In most cases, traffic signals are operational within two to three years from the time the traffic study confirms the installation.
Travellers will start to see new types of pedestrian crossings at select Regional road locations. The crossings, called pedestrian crossovers, are a type of traffic control in the Highway Traffic Act. They have specific signs and pavement markings, and some have push buttons and flashing lights.
Pedestrian crossovers provide pedestrians with crossing opportunities where there is demand and the location does not meet the provincial criteria for traffic signals. To be eligible for a pedestrian crossover the location must have a speed limit of 60km/hour or lower, have lower traffic volume and no more than four lanes.
Drivers are legally required to stop for pedestrians at all pedestrian crossovers. Drivers must also wait until pedestrians have fully crossed the pedestrian crossover (PXO) before proceeding.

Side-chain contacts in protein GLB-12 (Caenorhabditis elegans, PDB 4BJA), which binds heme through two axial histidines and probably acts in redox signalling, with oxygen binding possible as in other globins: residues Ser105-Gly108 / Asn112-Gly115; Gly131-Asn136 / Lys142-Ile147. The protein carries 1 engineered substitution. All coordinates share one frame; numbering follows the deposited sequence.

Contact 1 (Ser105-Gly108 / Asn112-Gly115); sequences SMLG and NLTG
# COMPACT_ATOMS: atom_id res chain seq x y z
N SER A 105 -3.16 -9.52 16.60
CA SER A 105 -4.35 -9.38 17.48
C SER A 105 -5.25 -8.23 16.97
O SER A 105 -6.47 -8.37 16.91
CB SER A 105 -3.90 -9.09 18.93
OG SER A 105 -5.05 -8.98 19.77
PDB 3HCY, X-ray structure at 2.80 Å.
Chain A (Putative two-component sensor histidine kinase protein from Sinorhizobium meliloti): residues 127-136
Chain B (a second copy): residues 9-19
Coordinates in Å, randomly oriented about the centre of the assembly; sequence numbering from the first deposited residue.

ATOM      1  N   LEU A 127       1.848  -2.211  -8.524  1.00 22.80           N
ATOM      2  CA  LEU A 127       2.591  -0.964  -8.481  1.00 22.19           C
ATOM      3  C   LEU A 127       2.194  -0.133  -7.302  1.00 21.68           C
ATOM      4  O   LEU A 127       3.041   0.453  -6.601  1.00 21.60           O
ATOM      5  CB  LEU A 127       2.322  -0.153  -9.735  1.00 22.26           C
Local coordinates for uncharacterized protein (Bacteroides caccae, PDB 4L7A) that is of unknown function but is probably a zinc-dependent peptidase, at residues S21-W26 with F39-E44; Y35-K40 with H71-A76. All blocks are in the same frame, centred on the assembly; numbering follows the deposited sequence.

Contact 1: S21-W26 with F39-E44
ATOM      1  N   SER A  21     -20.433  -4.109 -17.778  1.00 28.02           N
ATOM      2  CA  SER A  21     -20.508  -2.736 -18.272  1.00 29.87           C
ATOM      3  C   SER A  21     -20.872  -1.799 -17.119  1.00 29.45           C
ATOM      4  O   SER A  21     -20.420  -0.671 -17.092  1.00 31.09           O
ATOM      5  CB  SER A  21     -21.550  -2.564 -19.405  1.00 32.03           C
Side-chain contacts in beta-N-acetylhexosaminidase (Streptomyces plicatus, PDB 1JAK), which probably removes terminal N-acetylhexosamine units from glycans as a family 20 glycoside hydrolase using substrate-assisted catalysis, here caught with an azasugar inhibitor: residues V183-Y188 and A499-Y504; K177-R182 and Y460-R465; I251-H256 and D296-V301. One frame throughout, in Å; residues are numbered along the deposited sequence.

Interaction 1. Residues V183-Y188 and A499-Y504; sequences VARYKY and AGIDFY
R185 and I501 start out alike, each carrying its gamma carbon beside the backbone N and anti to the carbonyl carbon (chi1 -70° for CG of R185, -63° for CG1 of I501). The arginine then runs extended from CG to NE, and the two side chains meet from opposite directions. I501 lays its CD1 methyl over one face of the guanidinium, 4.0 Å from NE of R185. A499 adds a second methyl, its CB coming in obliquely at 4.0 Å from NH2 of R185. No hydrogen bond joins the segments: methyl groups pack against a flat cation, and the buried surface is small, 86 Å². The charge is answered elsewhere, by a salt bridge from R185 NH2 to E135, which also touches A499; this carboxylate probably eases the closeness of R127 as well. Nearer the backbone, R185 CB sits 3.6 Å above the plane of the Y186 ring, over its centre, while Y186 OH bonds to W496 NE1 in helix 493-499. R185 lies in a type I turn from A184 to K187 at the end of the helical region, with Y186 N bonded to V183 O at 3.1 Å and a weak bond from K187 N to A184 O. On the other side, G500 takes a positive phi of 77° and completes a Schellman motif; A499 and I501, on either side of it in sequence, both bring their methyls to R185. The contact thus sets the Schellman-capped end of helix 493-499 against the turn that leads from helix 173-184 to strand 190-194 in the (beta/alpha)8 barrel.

For added safety, pedestrians are reminded to make eye contact with drivers and look both ways before crossing.
New Pedestrian Crossover in Holland Landing
What will the pedestrian crossovers look like?
There are four types of pedestrian crossovers in the Highway Traffic Act with various levels of features. York Region installed two types, enhanced and standard features.
Image below: Pedestrian crossover with enhanced features
Includes: Flashing beacons, overhead and side-mounted signs, advance warning signs, enhanced pavement markings, pedestrian push buttons and tactile plates
Image below: Pedestrian crossover with standard features